Racial repentance and the high court of public opinion

Racial repentance and the high court of public opinion

The recent rash of racial repentance cases, that have made it onto the docket of the high court of public opinion tell us three things about our country and culture:

1. We are still suffering from the vestiges of the sin of slavery proving that time definitely does not heal all wounds.

2. We live in a surveillance state of modern technology. Our words and actions are constantly being capture, unfortunately sometimes without context and our analog past is quickly being digitized.

3. Like our criminal justice system, the court of public opinion for racial repentance has not completely decided whether or not it is rehabilitative or punitive.

When we deal with the issues of individuals being accused of doing something or saying something that is racially insensitive there are three concentric lenses that they can be viewed through:

1. The individual – is this person actually guilty of what s/he is being charged with and if they are is there some context that could mitigate their actions and also if the action was in the distant past has the person changed. Sometimes it is impossible to know the first part and because we don’t know what’s in a person’s heart we have no way of knowing for sure the last part.

2. Those personally impacted – these are the friends, family, colleagues and victims of the alleged act. These are usually the best people to judge the questions of context and motivation mentioned above.

3. The public – these are the people who hear about this but may not be personally impacted by the act.

So let’s take a quick look at the three cases through the aforementioned lenses:

Case #1 – Blackface – 1980’s vs today

The State of Virginia’s executive leadership has egg on its face from a past plague of black face antics from Gov. Ralph Northam and now Attorney General Mark Herring who also just admitted to participating in the practice in the 1980’s. Many are calling for the governor to resign which is complicated by the fact that the next in line for the job, Lt. Gov. Justin Fairfax has been accused of sexual assault, a charge which he vehemently denies.

We have no way of knowing whether or not Northam or Herring are racist. We don’t have the complete context of the situation. However, in this case it doesn’t really matter whether or not he is racist. The people personally impacted and the public are basically the same and the facts of the case and Northam’s explanation and handling thereof have eroded the public trust of a significant part of his constituency calling into question his ability to govern fairly. Being governor is a privilege not a right and if he believes in the sanctity of the office then he should realize that at this point it’s not about what’s best for him but about what is best for the state of Virginia and the country in general.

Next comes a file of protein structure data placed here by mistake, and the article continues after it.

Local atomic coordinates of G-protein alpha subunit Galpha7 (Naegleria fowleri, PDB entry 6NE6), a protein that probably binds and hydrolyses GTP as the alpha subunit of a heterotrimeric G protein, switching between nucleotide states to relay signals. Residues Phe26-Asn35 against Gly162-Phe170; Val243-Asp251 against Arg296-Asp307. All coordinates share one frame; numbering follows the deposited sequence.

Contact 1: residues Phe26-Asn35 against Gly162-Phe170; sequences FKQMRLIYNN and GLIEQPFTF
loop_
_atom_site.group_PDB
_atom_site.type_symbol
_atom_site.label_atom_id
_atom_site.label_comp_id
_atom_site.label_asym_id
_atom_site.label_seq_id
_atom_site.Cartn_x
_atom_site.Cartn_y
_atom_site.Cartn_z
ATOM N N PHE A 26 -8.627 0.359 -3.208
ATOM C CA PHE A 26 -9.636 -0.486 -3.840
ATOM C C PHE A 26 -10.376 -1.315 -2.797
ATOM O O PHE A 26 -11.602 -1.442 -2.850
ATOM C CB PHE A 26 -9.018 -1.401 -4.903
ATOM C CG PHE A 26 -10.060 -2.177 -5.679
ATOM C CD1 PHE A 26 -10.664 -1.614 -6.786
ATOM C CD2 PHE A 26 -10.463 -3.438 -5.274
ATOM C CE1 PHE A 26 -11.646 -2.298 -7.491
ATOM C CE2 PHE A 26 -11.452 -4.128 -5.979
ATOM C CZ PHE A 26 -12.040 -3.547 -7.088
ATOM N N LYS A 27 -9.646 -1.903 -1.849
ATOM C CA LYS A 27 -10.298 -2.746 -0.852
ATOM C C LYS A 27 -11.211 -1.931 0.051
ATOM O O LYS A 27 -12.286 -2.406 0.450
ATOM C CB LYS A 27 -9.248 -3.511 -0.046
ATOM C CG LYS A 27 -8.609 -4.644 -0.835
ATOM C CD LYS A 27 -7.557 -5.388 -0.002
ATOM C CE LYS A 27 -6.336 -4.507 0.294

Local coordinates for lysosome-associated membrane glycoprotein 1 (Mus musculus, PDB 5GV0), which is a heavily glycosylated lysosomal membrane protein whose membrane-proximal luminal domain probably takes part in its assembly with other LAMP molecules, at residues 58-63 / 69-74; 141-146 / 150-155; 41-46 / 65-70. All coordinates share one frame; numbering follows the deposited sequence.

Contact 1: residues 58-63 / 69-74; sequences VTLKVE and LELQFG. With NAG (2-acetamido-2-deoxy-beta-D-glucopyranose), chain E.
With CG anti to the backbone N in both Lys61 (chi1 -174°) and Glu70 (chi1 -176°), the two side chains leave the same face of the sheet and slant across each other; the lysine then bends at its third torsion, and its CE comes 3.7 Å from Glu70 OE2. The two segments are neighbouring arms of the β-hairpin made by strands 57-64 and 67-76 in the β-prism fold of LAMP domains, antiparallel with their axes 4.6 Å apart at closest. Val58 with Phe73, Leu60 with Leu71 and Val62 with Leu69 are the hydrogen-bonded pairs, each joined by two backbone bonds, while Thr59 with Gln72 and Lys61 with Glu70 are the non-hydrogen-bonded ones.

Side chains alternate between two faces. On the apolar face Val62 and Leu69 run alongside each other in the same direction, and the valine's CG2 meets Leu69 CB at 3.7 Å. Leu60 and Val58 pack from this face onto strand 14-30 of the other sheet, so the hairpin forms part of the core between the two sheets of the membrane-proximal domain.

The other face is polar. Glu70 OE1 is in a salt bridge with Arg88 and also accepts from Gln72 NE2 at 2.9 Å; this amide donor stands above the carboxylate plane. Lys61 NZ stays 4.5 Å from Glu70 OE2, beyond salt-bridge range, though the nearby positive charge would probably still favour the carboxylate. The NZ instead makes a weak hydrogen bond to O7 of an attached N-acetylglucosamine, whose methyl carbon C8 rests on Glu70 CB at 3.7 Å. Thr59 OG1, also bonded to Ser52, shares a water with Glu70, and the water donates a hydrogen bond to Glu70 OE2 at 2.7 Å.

An interesting aside for those of us who are black on the high court is whether or not we are going to apply the same standards of the public trust to the black lieutenant governor in regards to the sexual assault accusations if and when Northam resigns, but that’s a whole other case.

Case #2 – Can you plead the Fifth after you’ve already confessed?

Actor Liam Neeson in an attempt to bare his soul, told a story in an interview with the Independent of how he went out looking to pick a fight with a random black person after he had learned that a friend of his had been raped by a black man. After telling the story Neeson said, “It was horrible, horrible, when I think back, that I did that. And I’ve never admitted that, and I’m saying it to a journalist. God forbid. “It’s awful. But I did learn a lesson from it, when I eventually thought, ‘What the f*** are you doing,’ you know?

This interview has sparked outrage and calls for events with Neeson to be cancelled, for him to be digitally removed from a film – in essence, some members of the high court are asking for him to be blackballed.

One of the main reasons that we are still suffering from our slave past is that a significant part of the wound is psychological and emotional. In many ways the issue of race is like the mental health crisis in our country. The wounds may not be visible but nonetheless the pain is real. We will never be able to heal those deep seated wounds unless we are able to have an open and honest conversation about them.

In actuality, I believe that is what Neeson was trying to do – admit an ugly thing about himself that he was not proud of, but in his own mind was able to get past and now was ready and willing to discuss publicly.